It seems everyone going to Paris has the Louvre on their list of things they want to do along with going up the Eiffel tower and visiting Notre Dame and I would not recommend any of them unless you are staying for an extended period of time. Do not spend time in line at Notre Dame, take a photo and move on. View the Eiffel tower from the Trocadero or better, from the top of the Montparnasse tower, but I do not recommend spending the time in line to go to the top.

The Louvre is the largest museum in the world covering thousands of years of art history. It has about 10% of its collection or 38,000 of the objects on display in an area covering about 15 acres with 8 miles of hallways. It is estimated that it would take weeks to glance at everything. If you must go be sure to get the “highlights” brochure and walk fast. You can say you looked over the top of the heads of many and saw the Mona Lisa behind its plexiglass case and you saw the Venus de Milo. It is an incredible archive and I am glad it’s there and being preserved, but I am not a big fan. I like to think of it as art when it was dictated by the church, the politicians and the rich. I did go last year to see the Delacroix special exhibit. I am not saying do not go to the Louvre, but it is at least seventh on my list of Paris Museums to visit and not first, as many would have you believe and that is my opinion.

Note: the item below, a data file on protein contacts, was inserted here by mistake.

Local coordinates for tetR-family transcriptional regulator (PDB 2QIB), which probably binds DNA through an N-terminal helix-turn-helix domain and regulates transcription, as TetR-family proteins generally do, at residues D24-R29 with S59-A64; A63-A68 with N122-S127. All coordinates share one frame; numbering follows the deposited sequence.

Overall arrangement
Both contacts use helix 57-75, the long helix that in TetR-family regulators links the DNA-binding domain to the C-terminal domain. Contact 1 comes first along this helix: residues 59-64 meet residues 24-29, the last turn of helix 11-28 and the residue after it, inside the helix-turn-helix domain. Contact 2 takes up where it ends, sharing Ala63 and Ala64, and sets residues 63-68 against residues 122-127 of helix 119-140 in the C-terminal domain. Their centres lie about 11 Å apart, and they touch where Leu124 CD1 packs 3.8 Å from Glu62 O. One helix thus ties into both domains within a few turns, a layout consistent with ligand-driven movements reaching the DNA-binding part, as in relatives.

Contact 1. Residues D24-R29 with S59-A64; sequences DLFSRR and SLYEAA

There are many museums in Paris I do recommend and at the top of that list is Musee d’Orsay. It was built as a train station to service the Paris Exposition of 1900, but it was turned into a museum in 1986. This great museum covers from about 1848 to 1914, which, to me, is the most exciting period in all of art history. The significance of the mid 19th century is tied to the evolution of photography and how it set the artists free. The results were Impressionism, Post-Impressionism, the Nabis and the great sculptors of that time. If you want to see Monet, Renoir, Manet, Degas, Pissarro, Morisot, Van Gogh, Gauguin, Cezanne, Rodin and many others of the period, this is where you will find them.